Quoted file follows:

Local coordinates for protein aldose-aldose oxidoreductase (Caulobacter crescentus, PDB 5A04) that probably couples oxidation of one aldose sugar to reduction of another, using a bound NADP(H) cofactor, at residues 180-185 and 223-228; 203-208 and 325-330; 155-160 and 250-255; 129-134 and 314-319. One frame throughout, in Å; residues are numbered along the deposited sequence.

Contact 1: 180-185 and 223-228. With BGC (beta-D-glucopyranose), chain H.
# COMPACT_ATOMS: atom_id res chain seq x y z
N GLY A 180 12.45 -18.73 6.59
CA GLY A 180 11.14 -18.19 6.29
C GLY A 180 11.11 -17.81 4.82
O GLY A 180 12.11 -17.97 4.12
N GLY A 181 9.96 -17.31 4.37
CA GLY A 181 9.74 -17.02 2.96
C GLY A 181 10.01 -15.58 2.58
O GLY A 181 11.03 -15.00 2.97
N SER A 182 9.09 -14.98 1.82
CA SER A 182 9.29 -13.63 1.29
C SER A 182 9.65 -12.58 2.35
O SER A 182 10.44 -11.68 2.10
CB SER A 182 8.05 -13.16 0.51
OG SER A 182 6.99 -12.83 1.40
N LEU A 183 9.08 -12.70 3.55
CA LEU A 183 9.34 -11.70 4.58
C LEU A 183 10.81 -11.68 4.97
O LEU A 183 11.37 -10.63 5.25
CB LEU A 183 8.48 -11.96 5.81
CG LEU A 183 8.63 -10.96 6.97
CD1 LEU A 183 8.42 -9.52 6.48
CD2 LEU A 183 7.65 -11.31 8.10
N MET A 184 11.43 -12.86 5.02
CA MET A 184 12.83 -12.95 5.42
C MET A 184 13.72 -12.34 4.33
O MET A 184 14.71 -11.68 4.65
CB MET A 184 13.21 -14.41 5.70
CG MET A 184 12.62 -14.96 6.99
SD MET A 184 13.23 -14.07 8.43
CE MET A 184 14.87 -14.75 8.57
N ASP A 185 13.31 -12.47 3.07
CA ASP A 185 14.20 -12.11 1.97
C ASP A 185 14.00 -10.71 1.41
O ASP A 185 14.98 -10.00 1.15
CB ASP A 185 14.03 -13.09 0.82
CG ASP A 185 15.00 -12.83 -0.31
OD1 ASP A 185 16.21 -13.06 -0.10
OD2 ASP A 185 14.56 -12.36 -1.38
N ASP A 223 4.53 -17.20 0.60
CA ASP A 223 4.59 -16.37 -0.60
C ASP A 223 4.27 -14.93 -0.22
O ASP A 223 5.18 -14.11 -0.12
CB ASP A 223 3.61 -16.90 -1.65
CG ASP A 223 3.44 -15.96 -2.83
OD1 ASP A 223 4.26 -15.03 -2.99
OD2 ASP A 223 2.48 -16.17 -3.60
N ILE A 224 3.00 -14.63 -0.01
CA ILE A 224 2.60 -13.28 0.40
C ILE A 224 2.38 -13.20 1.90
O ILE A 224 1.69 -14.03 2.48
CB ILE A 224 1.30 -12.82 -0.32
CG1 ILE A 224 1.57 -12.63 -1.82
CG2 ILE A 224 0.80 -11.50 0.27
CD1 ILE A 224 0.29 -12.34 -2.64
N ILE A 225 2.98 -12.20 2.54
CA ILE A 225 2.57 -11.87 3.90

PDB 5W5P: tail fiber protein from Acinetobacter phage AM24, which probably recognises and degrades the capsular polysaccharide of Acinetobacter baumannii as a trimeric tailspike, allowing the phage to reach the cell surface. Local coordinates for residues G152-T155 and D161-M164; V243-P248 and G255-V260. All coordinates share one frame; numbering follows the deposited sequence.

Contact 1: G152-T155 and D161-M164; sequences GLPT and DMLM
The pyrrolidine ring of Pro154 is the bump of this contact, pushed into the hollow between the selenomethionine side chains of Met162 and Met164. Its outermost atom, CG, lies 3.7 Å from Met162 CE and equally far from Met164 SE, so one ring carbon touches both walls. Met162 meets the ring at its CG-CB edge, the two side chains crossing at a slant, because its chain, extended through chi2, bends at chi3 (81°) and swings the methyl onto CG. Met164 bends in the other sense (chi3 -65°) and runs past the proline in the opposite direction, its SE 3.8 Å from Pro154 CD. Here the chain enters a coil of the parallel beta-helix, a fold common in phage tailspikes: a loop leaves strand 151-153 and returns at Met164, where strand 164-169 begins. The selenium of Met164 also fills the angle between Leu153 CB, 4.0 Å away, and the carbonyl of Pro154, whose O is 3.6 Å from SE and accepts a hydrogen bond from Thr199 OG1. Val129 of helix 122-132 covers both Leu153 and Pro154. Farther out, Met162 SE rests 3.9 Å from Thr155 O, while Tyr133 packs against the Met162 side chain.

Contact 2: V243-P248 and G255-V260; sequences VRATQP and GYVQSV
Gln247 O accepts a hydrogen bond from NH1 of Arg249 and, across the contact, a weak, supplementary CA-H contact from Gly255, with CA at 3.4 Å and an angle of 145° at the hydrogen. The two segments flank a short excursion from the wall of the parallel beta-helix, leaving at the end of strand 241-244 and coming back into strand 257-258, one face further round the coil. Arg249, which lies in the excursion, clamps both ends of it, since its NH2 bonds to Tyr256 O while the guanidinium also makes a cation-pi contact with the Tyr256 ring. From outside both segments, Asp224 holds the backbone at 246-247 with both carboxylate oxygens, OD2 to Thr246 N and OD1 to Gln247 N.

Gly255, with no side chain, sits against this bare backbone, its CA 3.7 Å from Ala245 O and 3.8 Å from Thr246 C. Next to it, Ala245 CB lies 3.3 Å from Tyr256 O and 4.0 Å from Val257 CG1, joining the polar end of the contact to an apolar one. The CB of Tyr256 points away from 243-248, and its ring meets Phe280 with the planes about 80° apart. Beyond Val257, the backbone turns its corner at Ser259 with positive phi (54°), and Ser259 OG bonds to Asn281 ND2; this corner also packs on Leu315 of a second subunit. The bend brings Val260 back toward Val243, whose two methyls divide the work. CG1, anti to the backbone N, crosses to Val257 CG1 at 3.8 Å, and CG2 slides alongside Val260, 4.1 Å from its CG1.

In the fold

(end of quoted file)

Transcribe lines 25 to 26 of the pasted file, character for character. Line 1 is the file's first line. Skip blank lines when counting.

CD2 LEU A 183 7.65 -11.31 8.10
N MET A 184 11.43 -12.86 5.02